Whether vs if

The words ‘if’ and ‘whether’ are sometimes interchangeable.  However, this is not always the case.

Whether and If

Whether and if can be used interchangeably in the following circumstances:

When reporting yes/no questions:

  • I am unsure whether I will be attending the meeting.
  • I am unsure if I will be attending the meeting.

In whether/if…or…constructions:

  • I would like to know whether it is a true story or fabricated.
  • I would like to know if it is a true story or fabricated.

Whether

In the following circumstances, ‘whether’ should be used:

To present two alternatives (neither of which is a condition):

  • Inform the clerk whether Mike needs a seat.

(In this example, the two alternatives are ‘Mike needs a seat’ and ‘Mike does not need a seat’. The clerk is to be informed in either case.).

  • Let Anna know whether the boss is able to go to London.

(In this example, the two alternatives are ‘going’ and ‘not going’. Anna needs to know the answer regardless of which is chosen.).

After prepositions:

  • I would like to talk about whether you are going to Florida.

(The word ‘about’ is a preposition.).

  • At this point, the flight attendant makes the decision on whether the passenger stays on the aircraft.

(The word ‘on’ is a preposition.).

Before infinitive verbs starting ‘to’:

  • They can’t decide whether to get married now or wait.

(‘To get married’ is an infinitive verb)

  • They can’t decide whether to get married now or wait.

When ‘whether’ starts a clause that is the sentence subject or complement:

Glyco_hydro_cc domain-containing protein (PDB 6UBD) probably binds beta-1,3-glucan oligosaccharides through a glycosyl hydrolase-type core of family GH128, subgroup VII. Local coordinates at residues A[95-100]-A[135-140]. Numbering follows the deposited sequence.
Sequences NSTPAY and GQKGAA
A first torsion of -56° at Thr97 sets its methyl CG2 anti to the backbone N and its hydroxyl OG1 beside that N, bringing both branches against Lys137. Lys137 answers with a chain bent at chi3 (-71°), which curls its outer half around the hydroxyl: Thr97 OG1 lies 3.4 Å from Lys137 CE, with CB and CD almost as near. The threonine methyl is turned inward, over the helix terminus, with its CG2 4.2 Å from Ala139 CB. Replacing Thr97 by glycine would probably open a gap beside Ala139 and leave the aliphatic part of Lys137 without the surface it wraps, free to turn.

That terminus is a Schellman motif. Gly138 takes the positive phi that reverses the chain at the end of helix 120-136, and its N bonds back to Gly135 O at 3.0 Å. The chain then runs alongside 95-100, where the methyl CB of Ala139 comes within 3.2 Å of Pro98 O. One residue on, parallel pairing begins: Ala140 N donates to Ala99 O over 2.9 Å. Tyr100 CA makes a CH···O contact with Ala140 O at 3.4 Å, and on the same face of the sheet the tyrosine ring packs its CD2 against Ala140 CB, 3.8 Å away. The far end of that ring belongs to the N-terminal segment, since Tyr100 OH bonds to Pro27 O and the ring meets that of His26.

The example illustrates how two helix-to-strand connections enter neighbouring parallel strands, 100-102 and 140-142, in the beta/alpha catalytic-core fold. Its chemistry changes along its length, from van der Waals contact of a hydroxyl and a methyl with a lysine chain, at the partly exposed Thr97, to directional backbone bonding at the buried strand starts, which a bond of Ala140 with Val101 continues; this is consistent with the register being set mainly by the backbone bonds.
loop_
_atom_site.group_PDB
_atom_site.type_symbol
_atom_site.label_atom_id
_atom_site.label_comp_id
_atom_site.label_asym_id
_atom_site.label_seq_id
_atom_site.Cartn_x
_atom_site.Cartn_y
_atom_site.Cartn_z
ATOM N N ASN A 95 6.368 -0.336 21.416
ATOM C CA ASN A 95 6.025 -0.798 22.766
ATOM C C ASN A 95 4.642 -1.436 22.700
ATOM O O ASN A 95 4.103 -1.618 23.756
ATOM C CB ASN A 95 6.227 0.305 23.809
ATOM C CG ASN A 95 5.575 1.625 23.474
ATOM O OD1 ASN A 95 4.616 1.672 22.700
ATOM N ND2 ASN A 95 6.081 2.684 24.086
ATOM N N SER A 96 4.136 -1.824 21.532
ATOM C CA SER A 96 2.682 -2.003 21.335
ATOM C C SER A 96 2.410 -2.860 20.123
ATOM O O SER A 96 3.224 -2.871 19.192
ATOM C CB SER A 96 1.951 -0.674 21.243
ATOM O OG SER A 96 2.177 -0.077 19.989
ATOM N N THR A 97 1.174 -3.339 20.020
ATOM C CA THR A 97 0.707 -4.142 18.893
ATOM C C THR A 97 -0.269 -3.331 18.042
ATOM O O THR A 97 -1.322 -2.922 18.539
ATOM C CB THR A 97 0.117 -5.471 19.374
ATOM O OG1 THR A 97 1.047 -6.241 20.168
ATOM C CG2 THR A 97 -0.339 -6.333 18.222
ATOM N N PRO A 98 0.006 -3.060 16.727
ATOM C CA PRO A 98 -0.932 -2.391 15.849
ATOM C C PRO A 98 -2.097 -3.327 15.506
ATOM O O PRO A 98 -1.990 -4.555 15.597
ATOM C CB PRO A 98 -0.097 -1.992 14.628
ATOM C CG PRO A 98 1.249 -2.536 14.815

• Whether you sink or swim is not my concern.

(‘Whether you sink or swim’ is the subject of this sentence.)

  • I don’t care whether you sink or swim.

(‘Whether you sink or swim’ is the complement of the verb ‘to care’.)

In formal writing:

However, when if and whether are interchangeable, choose whether in formal writing

  • I doubt whether the team will succeed.
  • Please establish a committee to determine whether the proposed funding lines are appropriate.

If

Use ‘if’ to introduce a condition (i.e., in a conditional sentence).  In a conditional sentence, a condition has to be satisfied before something occurs.

  • If you sing, I’ll pay you 100 dollars.
  • Peter will catch you if you fall.

Reputation vs repute

Reputation is the opinion that people in general have about someone or something, or how much respect or admiration someone or something receives, based on past behaviour or character. It is the good name/high regard that someone or something gets for good quality work or good quality workmanship. Of course it can also be used negatively for bad work and workmanship although the positive use is more common.

Repute refers to the opinion that people hold – in other words what other people think of you. It is when someone or something has a bad/good, etc. reputation. It is if you like more abstract in meaning and is used in expressions like: of high repute/of low repute – people have a high or low opinion of something.